If you complete it all at once, this recipe will take you no more than 2 hours. Baking bread often takes 3+ hours, but I use instant dry yeast, and it does not need to be proofed, nor does your bread need to rise twice. A ten-minute rest and one hour rise are all you need. If you’re like me and do not have 2 hours to hang out in the kitchen, it could take longer. Your bread will still come out just as delicious as if you had two straight hours to complete it.
I share that it takes me longer than usual because it’s hard to run a circus and cook at the same time! While the kids are getting ready for school, I start the oatmeal. By the time I get back to it 2 hours later, I have to re-heat the oatmeal a little and then finish putting the ingredients together. Once it is in the loaf pans and rising, I will inevitably forget about it. It ends up rising for more than an hour, no more than two, though! Rising for longer than an hour does not benefit your bread. I once let my bread rise for over 2 hours, and it actually fell. It did not puff up like it usually does—it looked so sad!
No more sadness!
On to baking yourself and your family, some simply scrumptious, easy homemade bread!
- Mixer (not required)
- 2 1/2 cups water
- 1 cup oatmeal quick oats
- 2 tbsp butter salted sweet cream or dairy free
- 1/2 cup honey
- 2 1/4 tsp yeast instant dry
- 6 cups flour all-purpose
- Bring your water to a boil. Once boiling, add oats and butter and remove from heat. Let rest for 15 minutes.
- Add honey and 1 cup of flour, then transfer to your stand mixing bowl. Note: Your oatmeal needs to be warm. Not super hot and not cold, but bath-water warm, to activate the yeast. If your oatmeal has cooled to room temp or lower, warm it up a little before continuing with the recipe.
- Pour in (not mix, just pour) 2 more cups of flour, then add in the yeast. Pour the remaining 3 cups of flour over the yeast.
- Bring your stand mixer up and start on the stir setting for 1-2 minutes. Starting on low will prevent your flour from puffing up all over the place. Once the ingredients start coming together, increase speed to setting 2 and let mix for 5-7 minutes. See troubleshooting notes at the end of this recipe if you don’t think the dough is coming together as it should. Note: If you do not have a stand mixer, stir your ingredients together, and pour onto a floured surface. Knead the dough for approximately 10 minutes.
- Once you’re done mixing, turn off your mixer and lower the bowl. Take your hook out of your dough, cover, and let rest for 10 minutes. I like to use a spatula and move the dough ball to the side so I can spray a little cooking oil on the bottom. This will ensure that when I’m ready to take the dough out of the bowl, it will easily come out without sticking to the bottom. While you have the cooking spray handy, spray your bread pans for an easy release once baking is finished.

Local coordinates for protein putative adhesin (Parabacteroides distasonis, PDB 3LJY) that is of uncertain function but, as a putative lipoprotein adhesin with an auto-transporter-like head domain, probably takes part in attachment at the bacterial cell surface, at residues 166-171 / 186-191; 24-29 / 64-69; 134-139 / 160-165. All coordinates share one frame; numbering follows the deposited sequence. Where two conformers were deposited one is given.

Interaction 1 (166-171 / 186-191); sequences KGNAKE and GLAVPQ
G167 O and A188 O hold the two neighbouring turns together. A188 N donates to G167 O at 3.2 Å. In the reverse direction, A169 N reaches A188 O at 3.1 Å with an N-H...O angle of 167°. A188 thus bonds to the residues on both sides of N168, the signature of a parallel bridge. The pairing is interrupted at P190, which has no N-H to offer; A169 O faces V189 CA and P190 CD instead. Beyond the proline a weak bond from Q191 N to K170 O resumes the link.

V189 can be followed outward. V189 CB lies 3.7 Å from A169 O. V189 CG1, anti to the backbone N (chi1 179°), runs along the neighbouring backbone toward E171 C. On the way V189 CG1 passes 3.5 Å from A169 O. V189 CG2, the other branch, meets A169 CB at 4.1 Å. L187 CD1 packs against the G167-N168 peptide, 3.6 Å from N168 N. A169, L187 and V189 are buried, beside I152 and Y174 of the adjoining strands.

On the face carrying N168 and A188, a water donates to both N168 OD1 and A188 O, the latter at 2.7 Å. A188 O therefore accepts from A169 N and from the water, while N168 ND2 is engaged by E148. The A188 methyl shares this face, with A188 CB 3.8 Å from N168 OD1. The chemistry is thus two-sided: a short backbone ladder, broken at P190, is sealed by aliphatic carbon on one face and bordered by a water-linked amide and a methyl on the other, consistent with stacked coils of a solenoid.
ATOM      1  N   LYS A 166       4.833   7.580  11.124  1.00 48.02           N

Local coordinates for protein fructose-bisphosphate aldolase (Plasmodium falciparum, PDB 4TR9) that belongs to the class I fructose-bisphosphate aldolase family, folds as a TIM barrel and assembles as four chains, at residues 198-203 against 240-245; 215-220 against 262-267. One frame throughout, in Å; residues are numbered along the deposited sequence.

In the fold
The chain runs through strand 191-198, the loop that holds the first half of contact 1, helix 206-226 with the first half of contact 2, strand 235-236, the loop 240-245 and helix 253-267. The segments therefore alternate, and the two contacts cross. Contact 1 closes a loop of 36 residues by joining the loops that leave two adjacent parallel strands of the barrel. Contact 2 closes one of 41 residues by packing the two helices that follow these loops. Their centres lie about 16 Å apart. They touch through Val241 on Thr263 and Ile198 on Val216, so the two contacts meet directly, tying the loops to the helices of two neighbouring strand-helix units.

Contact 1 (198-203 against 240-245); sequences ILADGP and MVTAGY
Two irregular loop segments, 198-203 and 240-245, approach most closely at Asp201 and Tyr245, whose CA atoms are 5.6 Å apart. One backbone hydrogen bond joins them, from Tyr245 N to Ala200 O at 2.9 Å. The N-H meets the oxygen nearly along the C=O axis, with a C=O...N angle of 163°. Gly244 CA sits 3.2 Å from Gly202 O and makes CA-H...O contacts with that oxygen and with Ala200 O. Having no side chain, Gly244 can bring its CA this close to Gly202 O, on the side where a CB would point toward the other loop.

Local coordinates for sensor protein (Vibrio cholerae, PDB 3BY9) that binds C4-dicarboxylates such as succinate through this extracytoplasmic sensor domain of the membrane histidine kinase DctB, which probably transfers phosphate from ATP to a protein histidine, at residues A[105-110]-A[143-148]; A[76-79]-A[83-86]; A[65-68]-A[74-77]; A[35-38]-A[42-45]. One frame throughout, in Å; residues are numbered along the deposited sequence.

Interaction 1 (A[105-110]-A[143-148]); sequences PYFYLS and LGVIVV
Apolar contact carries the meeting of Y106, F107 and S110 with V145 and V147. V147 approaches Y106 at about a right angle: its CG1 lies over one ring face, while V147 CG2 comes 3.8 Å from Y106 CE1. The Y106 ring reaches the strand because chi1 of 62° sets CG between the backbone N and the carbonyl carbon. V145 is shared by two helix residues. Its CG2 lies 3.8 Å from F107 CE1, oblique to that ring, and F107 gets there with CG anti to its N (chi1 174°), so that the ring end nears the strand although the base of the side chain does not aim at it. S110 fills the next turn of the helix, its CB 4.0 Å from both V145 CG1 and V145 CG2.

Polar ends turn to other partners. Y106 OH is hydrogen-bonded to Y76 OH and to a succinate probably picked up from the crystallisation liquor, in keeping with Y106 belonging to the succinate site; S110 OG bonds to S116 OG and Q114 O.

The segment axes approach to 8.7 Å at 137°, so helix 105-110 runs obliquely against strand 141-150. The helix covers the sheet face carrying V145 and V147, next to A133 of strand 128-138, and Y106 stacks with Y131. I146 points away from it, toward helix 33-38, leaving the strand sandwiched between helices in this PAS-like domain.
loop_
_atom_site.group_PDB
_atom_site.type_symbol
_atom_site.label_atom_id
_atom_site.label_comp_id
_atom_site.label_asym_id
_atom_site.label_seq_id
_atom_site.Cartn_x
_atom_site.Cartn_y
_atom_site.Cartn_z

- After resting for 10 minutes, place your dough ball onto a clean surface, and cut it in half. I like to use my spatula to press down the middle, then pull it apart into equal halves. Set one piece aside, and roll out one dough ball into a rectangle. Firmly begin tuck and rolling the top (the short side) into the dough to create a loaf and place it in your bread pan. Repeat with your other ball of dough.
- Set your loaves in a warm place, covered with a light cloth or paper towel (so buggies or lint do not stick to them while rising), and let rise for 1 hour.
- After an hour, preheat your oven to 350 degrees. Place loaves on center rack and bake for 35 minutes.
- Once finished baking, remove loaves from the oven, butter if desired, take the loaves out of the pan, and let cool on a cooling rack for a few hours.
THE YUMMY VIDEO
I like it when my dough ball comes together perfectly. That isn’t always the case, so you have to improvise a little to fix it. This is a forgiving recipe so a little too much water or flour isn’t going to ruin your loaf.
Price Break Down
- 25lb bag of flour
- 83 cups per $6.50 bag
- 6 cups in the recipe
- $0.08 for 1 cup
- $0.48 for 6 cups
Fun Fact: I can make this recipe 13 times from one 25lb bag of flour, which is 26 loaves of bread.
- Two 40oz bottles at $13.00
- 1/2 cup in the recipe (4oz in 1/2 cup)
- $0.65 per 1/2 cup
Fun Fact: I can make this recipe 20 times from 2 bottles of honey, which is 40 loaves of bread.
- Two 5lb packages at $9.00
- 50 cups of oatmeal in 10lbs
- 1 cup in the recipe
- $0.18 per cup
Fun Fact: There are 50 cups in a 10lb package of oatmeal. I can make this recipe 50 times, which is 100 loaves of bread from 10lbs of oatmeal.
- 4lb package at $8.28
- 128 tablespoons per 4lb package
- $0.06 per tablespoon
- 2 tablespoons in the recipe
- $0.12 per 2 tablespoons
Fun Fact: I can make this recipe 64 times from 4lbs of butter, which is 128 loaves of bread.
Instant Dy Yeast
- Two 1lb packages at $5.00
- 320 teaspoons per 2lbs of instant dry yeast
- $0.02 per teaspoon
- 2 ¼ teaspoons in the recipe
- $0.05 per 2 ¼ teaspoons
Fun Fact: There are approximately 320 total teaspoons in a 2lbs of instant dry yeast. I can make this recipe 142 times, which is 284 loaves of bread.
Add it all up and you get $1.48 per recipe—or $0.74 per loaf!